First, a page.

The plot, to extensively summarise, consists of the rivalry between Aida – an Ethiopian princess now living anonymously as a slave in the Egyptian Pharonic palace – and Amneris – the daughter of the Pharaoh – who compete for the heart of Radamès – an Egyptian general who, just to complicate matters, is sent as head of the army against Ethiopia. It’s both a tragic romance and an examination of the interplay between conflicting loyalties – to love, to nation, to family, and to oneself, and eventually ends with both Aida and Radamès being walled up alive in a crypt under the statue of Ptah.

It also had a rather more tumultuous premiere than anticipated. The entire opera was prepared in Paris – Mariette designed the costumes and props, and oversaw the construction of the sets with an eye for authenticity – with the intention then being to transport everything to Cairo for its premiere, which would also mark the opening of the Khedival Opera House. However, the Franco-Prussian War intervened and the costumes and scenery were still in Paris when the Prussian army laid siege to the city. Rigoletto was chosen to open the opera house instead, and Aida finally premiered there on Christmas Eve 1871.

The cultural influence of Aida in Egypt since has been somewhat mixed. The premiere was by invitation only and packed with dignitaries and ambassadors – to the extent that Verdi considered the Milan premiere to be the true opening night as it actually allowed members of the public in. The institution of the opera itself was intrinsically tied to the Khedives – and later Kings – of Egypt and its popular support waxed and waned with that institution, and opera never became the major affair that it was in Europe.

In part, this can be placed on the Khedive himself. Within a few years of Aida, Egypt was at war with Ethiopia – demonstrating the reality of the opera’s subtext. Unlike Ramadès, however, Isma’il Pasha lost against the armies of Ethiopia and the massive war-debts incurred were a direct cause of Britain and France intervening to depose Isma’il. Scarcely more than a decade after the opera’s premiere, Egypt had effectively lost its independence to British occupation, and the new regime cared little for promoting opera. Almost exactly a century later, the Khedival Opera House burnt down on October 28th 1971.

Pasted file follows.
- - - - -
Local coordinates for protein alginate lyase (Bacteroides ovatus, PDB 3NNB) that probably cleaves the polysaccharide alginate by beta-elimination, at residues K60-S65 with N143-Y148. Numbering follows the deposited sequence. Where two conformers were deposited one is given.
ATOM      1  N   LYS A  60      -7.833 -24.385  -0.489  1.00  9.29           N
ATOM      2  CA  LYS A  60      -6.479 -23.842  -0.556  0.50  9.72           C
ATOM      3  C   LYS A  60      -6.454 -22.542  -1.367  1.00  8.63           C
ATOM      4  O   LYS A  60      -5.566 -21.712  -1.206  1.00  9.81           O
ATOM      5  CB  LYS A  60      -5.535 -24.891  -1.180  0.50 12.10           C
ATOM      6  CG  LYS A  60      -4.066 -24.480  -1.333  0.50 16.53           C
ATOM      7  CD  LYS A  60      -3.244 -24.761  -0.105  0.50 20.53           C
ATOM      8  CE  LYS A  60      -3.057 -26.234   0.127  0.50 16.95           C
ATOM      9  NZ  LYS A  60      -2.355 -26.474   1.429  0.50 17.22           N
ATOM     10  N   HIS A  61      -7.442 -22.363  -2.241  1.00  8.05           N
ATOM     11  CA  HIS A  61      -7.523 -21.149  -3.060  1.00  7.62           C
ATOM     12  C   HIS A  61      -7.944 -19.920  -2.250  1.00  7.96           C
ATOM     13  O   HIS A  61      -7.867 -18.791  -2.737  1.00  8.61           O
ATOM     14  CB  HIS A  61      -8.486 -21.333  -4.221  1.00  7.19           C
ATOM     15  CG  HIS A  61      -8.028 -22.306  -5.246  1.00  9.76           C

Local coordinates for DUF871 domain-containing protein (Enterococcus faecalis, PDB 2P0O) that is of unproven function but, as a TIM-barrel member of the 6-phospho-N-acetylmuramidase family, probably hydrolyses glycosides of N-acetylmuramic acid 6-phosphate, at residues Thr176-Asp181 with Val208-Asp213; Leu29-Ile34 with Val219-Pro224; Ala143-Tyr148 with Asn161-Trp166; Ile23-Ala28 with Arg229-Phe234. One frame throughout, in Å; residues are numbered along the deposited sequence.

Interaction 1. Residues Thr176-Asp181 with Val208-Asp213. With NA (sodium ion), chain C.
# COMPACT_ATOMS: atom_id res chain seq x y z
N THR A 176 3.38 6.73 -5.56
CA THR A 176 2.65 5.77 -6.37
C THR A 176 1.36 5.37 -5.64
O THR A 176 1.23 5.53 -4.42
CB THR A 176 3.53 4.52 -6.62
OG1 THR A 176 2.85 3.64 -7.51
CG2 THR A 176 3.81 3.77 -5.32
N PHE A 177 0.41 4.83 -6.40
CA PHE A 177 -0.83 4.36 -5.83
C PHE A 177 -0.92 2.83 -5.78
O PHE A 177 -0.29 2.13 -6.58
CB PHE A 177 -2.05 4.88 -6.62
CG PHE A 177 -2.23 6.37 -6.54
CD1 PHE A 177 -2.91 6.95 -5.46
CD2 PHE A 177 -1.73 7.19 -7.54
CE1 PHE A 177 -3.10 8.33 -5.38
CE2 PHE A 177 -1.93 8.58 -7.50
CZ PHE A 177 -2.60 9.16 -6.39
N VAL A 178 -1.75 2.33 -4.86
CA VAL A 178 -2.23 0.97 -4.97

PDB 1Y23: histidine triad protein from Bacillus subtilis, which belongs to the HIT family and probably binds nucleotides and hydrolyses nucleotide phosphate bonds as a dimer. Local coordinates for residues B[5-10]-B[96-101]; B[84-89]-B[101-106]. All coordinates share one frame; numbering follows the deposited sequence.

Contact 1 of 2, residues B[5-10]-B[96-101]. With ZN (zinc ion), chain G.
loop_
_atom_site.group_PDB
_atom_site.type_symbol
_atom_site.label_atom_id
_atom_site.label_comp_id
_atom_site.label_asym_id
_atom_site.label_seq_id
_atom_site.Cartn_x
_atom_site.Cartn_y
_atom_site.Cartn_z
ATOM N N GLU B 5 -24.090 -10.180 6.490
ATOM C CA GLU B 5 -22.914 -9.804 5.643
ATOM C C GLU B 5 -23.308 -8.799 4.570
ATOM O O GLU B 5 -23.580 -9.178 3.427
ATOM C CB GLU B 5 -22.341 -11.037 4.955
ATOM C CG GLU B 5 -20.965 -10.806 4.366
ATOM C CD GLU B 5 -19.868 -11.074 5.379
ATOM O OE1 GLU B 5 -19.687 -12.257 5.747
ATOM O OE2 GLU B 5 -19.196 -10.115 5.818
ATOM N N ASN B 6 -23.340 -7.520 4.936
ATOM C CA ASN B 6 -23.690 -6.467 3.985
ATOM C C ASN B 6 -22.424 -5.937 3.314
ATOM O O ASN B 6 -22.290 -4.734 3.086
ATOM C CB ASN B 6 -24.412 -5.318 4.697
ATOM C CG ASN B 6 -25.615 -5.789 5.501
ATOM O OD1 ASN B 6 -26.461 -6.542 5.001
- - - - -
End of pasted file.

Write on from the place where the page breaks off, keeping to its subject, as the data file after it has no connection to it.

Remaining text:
And yet despite this, there does appear to have been some long-term interest. Mohamed El Qasabgi – part of what is viewed as the first generation of Egyptian composers to write in the Western classical tradition – produced a commercially unsuccessful film version of Aida in Arabic with an original score in 1942. Zakariyya Ahmad wrote 56 Operattas between 1924 and his death in 1961. Hasan Rashid produced in 1942 an opera Masra’ Antonio on the death of Marc Anthony, though it wasn’t performed in full until 1973; he has no less than two rivals for the creator of the first truly Egyptian opera in the form of Aziz El-Shawan’s Antara in 1947, and Dawood Hosni’s operetta Shamshoon and Delilah, which must have been composed some time before his death in 1937.

OK. Staging can be dramatic. As performed in New York.

Picture courtesy Wikimedia Commons.

Modern Egypt, though not a nation of opera lovers, does still have an opera house – a new building from 1988 and funded by the Japanese government. Aida is regularly performed there and there have been open air performances by the Pyramids in Giza and the temples of Luxor. The Grand March is apparently used at graduation ceremonies by some educational facilities in Cairo, and from interviews in 2021 the historian Flora Willson found that contemporary debates are as much about whether Aida is representative of modern Egypt as whether it’s representative of Egypt at all, and it’s certainly accepted as an intrinsic part of her cultural heritage, for better or worse.

Which raises the question – could there have been another Aida? Not a sequel – though surprisingly Amneris’ curse upon the priests who have sent Radamès to his doom leaves an unexpected opportunity for one if you were able to find a composer who actually dared to try and write a sequel to Verdi. Instead, it’s the question of if a second opera could have been commissioned. The logical requirement here is if the Egyptian-Ethiopian War of the 1870s doesn’t happen. Egypt will still have significant financial issues and be under pressure from Britain and France internationally given their significant financial and political stakes in the Suez Canal. It remains entirely possible that the country falls under foreign domination regardless – that Isma’il is forced out because he’s bankrupted the country with his projects, or that some other trigger leads to a revolt sufficient to lead to foreign military intervention to ‘protect’ European assets.

But if Isma’il was able to navigate all of these, he could have kept the throne until at least his historic death in 1895. And it seems likely that sooner or later he would have decided that it wasn’t sufficient to just have one opera, but that a new commission was required – probably around the point of the 10th anniversary of the opening of the Opera House in 1879.